|Jepson Flora Project: Jepson Interchange|
|TREATMENT FROM THE JEPSON MANUAL (1993)||
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Jepson Interchange (more information)
©Copyright 1993 by the Regents of the University of California
For up-to-date information about California vascular plants, visit the Jepson eFlora.
Perennial (annual), generally twining or trailing
Inflorescence: cyme or flowers solitary in axils; pedicels often with 2 bracts
Flower bisexual, radial; sepals 5, ± free, overlapping, persistent, often unequal; corolla generally showy, generally bell-shaped, ± shallowly 5-lobed, generally pleated and twisted in bud; stamens 5, epipetalous; pistil 1, ovary superior, chambers generally 2, ovules generally 2 per chamber, styles 12
Fruit: generally capsule
Genera in family: 50 genera, 1,000 species: warm temp to tropical; some cultivated as ornamental
Recent taxonomic note: Recently treated to include Cuscutaceae [Angiosperm Phylogeny Group 1998 Ann Missouri Bot Gard 85:531553].
(Family description, key to genera by L.T. Dempster)
Annual, perennial herb from rhizome or caudex
Stem trailing to high-climbing
Leaf petioled; blade cordate, sometimes lobed
Inflorescence: bracts 0
Flower: corolla generally ± funnel-shaped, not or barely lobed; style 1, stigma head-like or of 23 spheric lobes
Fruit spheric; valves 24
Etymology: (Greek: worm-like)
Species in genus: 500 species: tropical and warm temp; some cultivated as ornamental or for food (I. batatas, sweet-potato).
Leaf simple; blade generally 1015 cm, ± deeply 3-lobed, strigose to canescent
Inflorescence: peduncles 110-flowered
Flower: sepals ± 3 cm, gradually tapered to long, slender tip, hairs near base ± 1 mm; corolla 57 cm, rose, becoming blue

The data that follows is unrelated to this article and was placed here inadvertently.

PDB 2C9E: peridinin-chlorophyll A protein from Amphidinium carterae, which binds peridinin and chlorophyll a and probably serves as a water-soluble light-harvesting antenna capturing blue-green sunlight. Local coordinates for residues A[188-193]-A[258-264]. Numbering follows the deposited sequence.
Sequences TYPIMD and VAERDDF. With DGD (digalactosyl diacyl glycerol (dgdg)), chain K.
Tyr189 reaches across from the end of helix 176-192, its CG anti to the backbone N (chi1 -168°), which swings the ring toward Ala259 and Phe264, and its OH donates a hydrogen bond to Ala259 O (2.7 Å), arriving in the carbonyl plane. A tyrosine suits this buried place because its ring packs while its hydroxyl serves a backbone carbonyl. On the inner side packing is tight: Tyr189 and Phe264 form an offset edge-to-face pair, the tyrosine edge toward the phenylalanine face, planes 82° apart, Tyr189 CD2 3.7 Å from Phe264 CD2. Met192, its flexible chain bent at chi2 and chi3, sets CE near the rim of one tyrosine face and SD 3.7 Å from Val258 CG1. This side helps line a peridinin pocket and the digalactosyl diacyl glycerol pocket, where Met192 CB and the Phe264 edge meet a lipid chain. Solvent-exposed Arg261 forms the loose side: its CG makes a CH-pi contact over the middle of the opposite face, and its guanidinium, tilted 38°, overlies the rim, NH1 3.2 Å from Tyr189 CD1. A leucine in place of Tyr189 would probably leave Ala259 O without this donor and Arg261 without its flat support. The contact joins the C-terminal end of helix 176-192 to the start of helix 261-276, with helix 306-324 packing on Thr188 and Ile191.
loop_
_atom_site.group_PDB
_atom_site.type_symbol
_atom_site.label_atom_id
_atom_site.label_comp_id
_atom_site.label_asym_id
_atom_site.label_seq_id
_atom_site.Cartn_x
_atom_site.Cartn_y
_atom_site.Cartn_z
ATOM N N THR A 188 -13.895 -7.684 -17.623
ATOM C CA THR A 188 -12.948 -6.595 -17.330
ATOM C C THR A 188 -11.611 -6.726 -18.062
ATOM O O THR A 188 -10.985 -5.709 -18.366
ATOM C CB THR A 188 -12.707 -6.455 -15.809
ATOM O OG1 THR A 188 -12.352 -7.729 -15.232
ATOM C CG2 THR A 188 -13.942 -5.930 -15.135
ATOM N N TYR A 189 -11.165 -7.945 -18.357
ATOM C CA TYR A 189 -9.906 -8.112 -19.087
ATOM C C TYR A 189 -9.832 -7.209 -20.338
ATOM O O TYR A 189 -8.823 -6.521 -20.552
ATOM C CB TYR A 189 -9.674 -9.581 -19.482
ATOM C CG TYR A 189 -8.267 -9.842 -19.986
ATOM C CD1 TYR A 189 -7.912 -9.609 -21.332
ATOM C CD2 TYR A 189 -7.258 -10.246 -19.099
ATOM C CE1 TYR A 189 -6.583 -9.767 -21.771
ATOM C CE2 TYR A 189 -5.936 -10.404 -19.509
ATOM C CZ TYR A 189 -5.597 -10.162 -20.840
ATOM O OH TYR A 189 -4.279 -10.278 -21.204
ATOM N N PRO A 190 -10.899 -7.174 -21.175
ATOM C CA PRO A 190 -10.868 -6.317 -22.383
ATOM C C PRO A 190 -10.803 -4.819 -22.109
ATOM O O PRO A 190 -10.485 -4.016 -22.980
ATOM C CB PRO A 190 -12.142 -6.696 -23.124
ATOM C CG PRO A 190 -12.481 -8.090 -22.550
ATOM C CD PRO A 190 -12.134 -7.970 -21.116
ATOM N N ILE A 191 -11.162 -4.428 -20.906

Ecology: Disturbed places
Elevation: ± 50 m.
Bioregional distribution: Central Western California, Southwestern California
Distribution outside California: native to Mexico
cultivated as ornamental
Synonyms: I. acuminata (M. Vahl) Roem. & Schult
|YOU CAN HELP US make sure that our distributional information is correct and current. If you know that a plant occurs in a wild, reproducing state in a Jepson bioregion NOT highlighted on the map, please contact us with that information. Please realize that we cannot incorporate range extensions without access to a voucher specimen, which should (ultimately) be deposited in an herbarium. You can send the pressed, dried collection (with complete locality information indicated) to us (e-mail us for details) or refer us to an accessioned herbarium specimen. Non-occurrence of a plant in an indicated area is difficult to document, but we will especially value your input on those types of possible errors (see automatic conversion of distribution data to maps).|